In between therapy sessions, I had an appointment with my naturopath, who was taken aback a bit by my need for bananas. She said, “I wish you hadn’t bought the bananas already. We should have had a conversation about them because maybe there are other issues that can be adjusted so that you don’t need bananas at all.”
Well, the bananas had been purchased. And if wishes were horses, they’d poop all over the place (I think that’s how that saying goes…). I left that appointment in tears, angry, and feeling more lost than I had before. The contradiction was infuriating.
Second, Your People May Not Listen
We all have Our People. These are the friends and family we turn to when everything is terrible and we can’t have a conversation without bursting into tears. When we are confused and lost and don’t know how we are going to hang on.
Even though Your People have your back, they may not listen. And Your People may even include mental and physical healthcare professionals.
Here’s the thing: Your People have a vested interest in your life and well-being. They love you. Whatever you’re going through is going to feel like a threat to what they think and feel and believe not just about your life, but about their own. This is a consequence of being human.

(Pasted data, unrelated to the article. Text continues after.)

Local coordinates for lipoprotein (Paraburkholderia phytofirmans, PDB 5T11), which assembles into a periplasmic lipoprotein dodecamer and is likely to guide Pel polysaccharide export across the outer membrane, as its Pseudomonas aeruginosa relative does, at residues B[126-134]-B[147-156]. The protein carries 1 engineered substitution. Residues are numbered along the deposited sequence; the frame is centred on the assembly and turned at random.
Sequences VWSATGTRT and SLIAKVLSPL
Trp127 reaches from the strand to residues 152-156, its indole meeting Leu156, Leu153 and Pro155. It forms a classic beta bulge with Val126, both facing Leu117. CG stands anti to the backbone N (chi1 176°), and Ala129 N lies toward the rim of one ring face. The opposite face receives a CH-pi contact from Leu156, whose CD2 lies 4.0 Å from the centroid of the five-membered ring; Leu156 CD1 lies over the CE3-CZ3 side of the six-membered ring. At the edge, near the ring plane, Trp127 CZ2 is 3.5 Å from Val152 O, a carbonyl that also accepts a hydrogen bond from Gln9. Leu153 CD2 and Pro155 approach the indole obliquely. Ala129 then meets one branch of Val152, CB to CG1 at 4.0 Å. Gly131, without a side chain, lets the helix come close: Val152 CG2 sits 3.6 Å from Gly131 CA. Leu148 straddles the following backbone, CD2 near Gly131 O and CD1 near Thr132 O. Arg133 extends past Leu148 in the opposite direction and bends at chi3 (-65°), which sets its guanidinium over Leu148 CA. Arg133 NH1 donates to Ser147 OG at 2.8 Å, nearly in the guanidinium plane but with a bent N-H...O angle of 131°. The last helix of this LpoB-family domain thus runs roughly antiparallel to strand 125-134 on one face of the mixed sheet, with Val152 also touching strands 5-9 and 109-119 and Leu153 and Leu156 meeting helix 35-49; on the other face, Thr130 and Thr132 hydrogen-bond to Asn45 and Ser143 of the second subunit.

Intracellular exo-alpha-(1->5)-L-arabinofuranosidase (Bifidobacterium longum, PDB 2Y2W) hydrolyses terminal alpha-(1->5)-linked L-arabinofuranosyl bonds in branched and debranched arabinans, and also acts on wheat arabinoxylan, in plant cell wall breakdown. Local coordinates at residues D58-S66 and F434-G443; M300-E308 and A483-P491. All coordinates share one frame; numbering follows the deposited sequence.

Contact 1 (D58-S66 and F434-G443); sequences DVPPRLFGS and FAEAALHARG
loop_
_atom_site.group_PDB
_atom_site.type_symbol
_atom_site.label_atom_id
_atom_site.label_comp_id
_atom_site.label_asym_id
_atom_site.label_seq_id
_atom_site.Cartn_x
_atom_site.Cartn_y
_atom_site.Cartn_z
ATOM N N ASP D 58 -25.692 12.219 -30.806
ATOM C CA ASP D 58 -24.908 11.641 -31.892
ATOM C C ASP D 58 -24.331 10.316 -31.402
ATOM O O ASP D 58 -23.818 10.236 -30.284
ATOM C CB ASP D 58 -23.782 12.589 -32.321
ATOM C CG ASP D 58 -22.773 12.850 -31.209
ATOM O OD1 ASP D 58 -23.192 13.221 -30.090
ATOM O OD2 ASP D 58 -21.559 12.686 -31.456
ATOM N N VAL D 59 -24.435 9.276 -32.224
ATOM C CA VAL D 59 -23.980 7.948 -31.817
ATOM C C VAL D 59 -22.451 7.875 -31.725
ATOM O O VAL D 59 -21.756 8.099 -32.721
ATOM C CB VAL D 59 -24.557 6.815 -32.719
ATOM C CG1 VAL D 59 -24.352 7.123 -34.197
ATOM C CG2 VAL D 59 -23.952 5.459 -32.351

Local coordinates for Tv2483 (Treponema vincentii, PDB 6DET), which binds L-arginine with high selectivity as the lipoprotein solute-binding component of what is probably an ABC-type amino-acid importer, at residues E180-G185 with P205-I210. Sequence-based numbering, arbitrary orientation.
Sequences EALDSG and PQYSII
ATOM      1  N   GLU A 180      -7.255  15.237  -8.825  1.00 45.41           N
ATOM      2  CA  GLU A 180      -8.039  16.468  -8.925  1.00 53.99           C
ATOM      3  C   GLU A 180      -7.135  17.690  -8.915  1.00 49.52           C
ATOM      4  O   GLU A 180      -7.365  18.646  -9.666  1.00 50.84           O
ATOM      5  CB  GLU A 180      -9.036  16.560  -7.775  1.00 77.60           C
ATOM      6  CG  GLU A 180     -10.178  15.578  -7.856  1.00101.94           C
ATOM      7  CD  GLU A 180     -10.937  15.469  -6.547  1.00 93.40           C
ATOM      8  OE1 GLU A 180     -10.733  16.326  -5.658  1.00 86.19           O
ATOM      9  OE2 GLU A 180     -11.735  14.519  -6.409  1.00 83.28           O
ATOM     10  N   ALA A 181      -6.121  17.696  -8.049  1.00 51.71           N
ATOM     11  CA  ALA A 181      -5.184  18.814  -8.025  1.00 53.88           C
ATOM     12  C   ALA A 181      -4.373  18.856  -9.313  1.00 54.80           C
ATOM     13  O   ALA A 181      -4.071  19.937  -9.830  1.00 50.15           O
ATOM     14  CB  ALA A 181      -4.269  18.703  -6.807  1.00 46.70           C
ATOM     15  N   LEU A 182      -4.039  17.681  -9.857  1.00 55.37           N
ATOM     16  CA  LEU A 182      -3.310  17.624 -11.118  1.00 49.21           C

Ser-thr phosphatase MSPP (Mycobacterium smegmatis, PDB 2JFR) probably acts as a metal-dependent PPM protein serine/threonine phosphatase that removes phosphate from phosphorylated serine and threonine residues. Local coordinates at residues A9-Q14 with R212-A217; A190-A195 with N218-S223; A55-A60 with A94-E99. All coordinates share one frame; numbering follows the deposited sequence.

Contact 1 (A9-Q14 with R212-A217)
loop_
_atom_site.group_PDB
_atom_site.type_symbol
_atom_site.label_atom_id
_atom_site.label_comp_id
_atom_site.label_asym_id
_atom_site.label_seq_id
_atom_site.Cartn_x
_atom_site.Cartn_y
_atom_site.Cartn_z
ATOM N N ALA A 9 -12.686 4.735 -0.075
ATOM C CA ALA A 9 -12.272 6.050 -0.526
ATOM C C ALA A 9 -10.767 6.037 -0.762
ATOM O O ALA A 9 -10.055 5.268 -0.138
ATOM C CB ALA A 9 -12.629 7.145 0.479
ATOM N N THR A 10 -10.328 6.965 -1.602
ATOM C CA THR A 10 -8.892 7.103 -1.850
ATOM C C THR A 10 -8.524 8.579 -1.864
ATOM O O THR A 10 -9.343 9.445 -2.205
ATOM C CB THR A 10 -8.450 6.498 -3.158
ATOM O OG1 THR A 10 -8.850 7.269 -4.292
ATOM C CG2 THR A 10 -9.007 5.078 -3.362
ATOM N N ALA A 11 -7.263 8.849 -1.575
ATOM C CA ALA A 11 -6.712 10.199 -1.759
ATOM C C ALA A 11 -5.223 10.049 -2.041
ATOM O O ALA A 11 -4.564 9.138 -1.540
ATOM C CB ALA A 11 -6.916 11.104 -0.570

The act of listening is nearly impossible. The shedding of our expectations and desires and triggers and feelings to really hear somebody else, that is divine practice. Most of us do not know how to listen like that.
Third, Advice Everywhere
One of My People was in crisis several months ago, and it was so easy for me to tell her, “You know what I would do…”
And one point she turned to me, looked me dead in the eye, and quietly but sharply enunciated, “And what is it that you think you would do, exactly?”
My heart dropped. I felt nauseous. A day or two before, I had just heard her say that she was sick of all of the advice. But I hadn’t really listened.
I thought of this example every time one of My People gave me advice. We like to think that we know what we would do “in this situation” or “in that crisis.”